Why a Women's-Only 'Wonder Woman' Screening That Sparked Male Outrage Is Absolutely Vital

Men accused popular theater of discrimination, some demanding to know whether the venue had ever offered "men-only" movie nights

"I'm not sad but more disappointed in Alamo than anything," one commenter wrote on the Alamo Drafthhouse Facebook page. Credit: Clay Enos/ TM & DC Comics

A recent feminist gesture involving DC’s Wonder Woman – one that notably causes male fans little to no inconvenience – has, predictably, infuriated many among their ranks. The Alamo Drafthouse in Austin announced Wednesday that the popular theater would host a screening of the superheroine's debut film for women and women-identifying persons. Upon learning this news, droves of indignant men began broadcasting their displeasure across social media. Of course.

"Apologies, gentlemen, but we're embracing our girl power and saying 'No Guys Allowed' for one special night at the Alamo Ritz," the Drafthouse announced. "And when we say 'Women (and People Who Identify As Women) Only,' we mean it. Everyone working at this screening – venue staff, projectionist, and culinary team – will be female." Issuing an apology for this rare and significant event was sorely unnecessary. 

The Alamo Drafthouse publicized this event on Facebook, alas enabling male patrons to air their grievances.

"I'm not sad but more disappointed in Alamo than anything," writes one commenter. Another counters with utmost charity, "I can see why a lot of guys are getting bothered by it, but come on…there's way more important things in this world to flip out over." And another pipes up with the old "reverse-sexism" chestnut: "Boy oh boy, turn it around and ban a woman from seeing a movie…All hell would break loose! Women would be out picketing…Alamo Drafthouse, epic fail." A chorus of men echoed the accusation of discrimination, some demanding to know whether the venue had ever offered "men-only" movie nights.

Let's consider the historical context for this moment, which Beth Elderkin neatly articulates on Gizmodo. Since 1920, we've been supplied with roughly 130 films either adapted from comic books or focused on a superhero's narrative. Only eight of these films, which have appeared in theaters and on television, have featured female leads. A number of the male-dominated films, many of which balloon into flush franchises, are drawn out into trilogies: Thor, Iron Man, Captain America, Blade and Spider-Man comprise just a handful. In fact, Spider-Man will soon boast three franchises in the space of a decade.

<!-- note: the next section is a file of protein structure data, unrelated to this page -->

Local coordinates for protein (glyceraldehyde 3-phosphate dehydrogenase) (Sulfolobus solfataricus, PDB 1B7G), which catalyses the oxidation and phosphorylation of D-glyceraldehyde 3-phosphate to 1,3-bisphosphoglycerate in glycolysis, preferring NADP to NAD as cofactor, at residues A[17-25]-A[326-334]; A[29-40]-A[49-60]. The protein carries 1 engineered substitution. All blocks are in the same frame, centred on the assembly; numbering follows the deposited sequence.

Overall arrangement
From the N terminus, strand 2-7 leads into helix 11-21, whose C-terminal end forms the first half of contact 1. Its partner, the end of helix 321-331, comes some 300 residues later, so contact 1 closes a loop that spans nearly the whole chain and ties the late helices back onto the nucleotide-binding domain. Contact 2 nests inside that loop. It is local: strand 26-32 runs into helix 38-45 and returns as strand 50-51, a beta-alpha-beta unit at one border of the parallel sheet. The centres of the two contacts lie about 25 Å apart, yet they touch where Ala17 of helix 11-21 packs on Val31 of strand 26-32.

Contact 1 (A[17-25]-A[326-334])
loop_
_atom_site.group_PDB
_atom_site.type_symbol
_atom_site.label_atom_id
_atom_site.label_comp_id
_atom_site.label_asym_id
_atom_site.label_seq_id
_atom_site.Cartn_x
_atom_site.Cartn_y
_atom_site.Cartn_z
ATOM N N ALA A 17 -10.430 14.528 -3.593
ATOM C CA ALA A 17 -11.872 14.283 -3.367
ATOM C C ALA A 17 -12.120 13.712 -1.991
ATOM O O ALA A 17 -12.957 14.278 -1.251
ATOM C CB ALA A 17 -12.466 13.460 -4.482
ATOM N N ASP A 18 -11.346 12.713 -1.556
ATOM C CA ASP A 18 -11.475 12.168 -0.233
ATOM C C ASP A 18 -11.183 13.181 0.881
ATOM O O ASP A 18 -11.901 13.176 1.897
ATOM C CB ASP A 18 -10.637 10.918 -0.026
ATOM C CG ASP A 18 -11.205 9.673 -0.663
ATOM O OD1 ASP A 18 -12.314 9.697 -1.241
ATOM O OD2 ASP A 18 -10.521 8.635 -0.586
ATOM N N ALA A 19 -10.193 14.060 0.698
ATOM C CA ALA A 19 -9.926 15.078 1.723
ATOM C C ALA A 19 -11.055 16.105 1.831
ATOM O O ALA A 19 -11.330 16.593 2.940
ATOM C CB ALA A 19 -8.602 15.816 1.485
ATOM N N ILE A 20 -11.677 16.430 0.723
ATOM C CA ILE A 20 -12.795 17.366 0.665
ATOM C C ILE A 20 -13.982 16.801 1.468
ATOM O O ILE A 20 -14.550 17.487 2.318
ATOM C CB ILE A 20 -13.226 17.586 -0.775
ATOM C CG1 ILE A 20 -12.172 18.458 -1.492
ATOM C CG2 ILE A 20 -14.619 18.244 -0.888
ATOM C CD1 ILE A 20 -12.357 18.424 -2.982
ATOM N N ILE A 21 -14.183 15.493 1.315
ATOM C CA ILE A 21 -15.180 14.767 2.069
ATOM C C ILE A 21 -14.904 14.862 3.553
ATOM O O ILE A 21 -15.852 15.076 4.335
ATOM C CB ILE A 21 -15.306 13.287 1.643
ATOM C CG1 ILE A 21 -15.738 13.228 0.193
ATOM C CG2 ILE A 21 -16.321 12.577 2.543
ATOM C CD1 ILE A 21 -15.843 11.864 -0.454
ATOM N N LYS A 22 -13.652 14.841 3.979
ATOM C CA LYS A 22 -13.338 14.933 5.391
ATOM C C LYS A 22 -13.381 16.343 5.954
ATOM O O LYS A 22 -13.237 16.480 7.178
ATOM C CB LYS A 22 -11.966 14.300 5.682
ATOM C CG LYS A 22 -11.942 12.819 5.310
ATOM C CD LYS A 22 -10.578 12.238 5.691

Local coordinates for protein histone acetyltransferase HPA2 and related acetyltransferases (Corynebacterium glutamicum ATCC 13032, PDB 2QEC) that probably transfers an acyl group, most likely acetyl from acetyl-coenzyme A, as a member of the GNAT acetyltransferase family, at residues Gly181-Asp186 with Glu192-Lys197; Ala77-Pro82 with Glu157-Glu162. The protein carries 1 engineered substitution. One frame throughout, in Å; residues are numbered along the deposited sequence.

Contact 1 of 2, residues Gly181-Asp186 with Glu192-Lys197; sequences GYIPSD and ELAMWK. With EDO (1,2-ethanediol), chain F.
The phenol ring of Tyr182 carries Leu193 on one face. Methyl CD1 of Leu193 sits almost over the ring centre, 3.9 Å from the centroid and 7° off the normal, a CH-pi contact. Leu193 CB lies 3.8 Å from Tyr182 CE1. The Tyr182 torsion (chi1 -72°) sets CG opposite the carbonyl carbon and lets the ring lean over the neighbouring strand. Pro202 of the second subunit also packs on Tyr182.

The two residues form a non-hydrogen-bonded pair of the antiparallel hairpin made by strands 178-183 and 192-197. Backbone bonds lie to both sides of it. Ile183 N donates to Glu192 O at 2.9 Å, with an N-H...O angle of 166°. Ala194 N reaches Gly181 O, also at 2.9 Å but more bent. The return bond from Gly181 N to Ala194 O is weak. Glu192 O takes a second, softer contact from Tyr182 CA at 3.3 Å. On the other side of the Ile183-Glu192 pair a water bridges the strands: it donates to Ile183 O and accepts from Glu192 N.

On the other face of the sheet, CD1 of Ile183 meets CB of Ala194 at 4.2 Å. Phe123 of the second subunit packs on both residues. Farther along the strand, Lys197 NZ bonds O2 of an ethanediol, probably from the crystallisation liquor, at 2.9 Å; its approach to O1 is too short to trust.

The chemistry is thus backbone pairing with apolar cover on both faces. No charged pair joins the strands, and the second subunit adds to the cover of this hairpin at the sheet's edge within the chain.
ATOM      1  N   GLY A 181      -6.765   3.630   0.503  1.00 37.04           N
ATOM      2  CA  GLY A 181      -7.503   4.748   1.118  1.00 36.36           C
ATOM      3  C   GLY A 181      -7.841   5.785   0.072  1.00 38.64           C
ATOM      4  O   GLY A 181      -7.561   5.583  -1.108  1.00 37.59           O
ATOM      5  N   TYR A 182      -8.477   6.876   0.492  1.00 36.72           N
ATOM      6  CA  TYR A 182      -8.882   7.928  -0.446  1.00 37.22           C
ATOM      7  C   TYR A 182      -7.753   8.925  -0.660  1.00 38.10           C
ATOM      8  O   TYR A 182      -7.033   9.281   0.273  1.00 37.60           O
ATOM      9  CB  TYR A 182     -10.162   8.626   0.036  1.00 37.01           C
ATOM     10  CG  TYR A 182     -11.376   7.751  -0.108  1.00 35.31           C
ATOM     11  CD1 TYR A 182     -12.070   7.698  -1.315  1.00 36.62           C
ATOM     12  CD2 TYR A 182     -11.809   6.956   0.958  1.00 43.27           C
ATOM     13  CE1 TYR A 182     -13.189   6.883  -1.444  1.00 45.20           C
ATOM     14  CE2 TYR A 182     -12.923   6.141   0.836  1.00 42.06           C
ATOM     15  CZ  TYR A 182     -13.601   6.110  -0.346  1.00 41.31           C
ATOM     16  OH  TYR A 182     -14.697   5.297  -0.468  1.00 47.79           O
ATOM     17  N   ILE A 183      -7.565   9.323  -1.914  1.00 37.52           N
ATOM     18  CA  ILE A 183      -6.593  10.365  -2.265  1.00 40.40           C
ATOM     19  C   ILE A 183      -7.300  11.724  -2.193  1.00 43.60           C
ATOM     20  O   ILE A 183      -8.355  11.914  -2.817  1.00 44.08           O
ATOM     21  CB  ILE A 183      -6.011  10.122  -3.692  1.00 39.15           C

We're currently wading knee-deep in capes and throbbing biceps and magical do-gooders, but the atmosphere is one of undiluted testosterone. Writes Elderkin, "Any girl born after 2005 has never seen a woman star in her own comic book film, yet at least 30 superhero and comic book films since 2008 have starred men (this doesn't include group franchises like Guardians of the Galaxy, although they usually star male protagonists as well)." The release of Wonder Woman (with Gal Gadot in the title role) is not merely exciting: it's a glimmering chasm in heteronormative masculinity's grasp on heroic narratives. To honor the film's significance with an all-women screening – to emphasize to young girls that they are mighty – is a worthy endeavor.

As for the frisson of male outrage – that's all too expected, not to mention the product of gluttonous entitlement. Just as reverse racism is structurally impossible, so too is reverse sexism: many – though not enough of us – understand that the world is organized so as to buttress the power of white heterosexual men. You cannot be discriminated against in a world that is made for you. And yet because the internal logic of white male supremacy is elliptical, these social bulwarks are built on sand. The men fear that they have no claim to power: they balk in the shadow of idealized heteromasculinity, grasping at its ever-ebbing figure, or they suspect – rightly – that their dominance is merely the product of historical repetition rather than moral righteousness.

After all, feminism and female empowerment are only acceptable according to men's terms. Wonder Woman's presence among the DC superheroes (like Superman, Batman and The Flash) is accepted because her strength is a fetish. So long as she is confined to sexual fantasies, men welcome the novelty of a woman who beats men at their game. She becomes less desirable when she resists a conventional male gaze, or when she becomes a model for other women to emulate. And she becomes a bonafide problem when she is rendered inaccessible, even for a night.

Watch the Wonder Woman trailer here.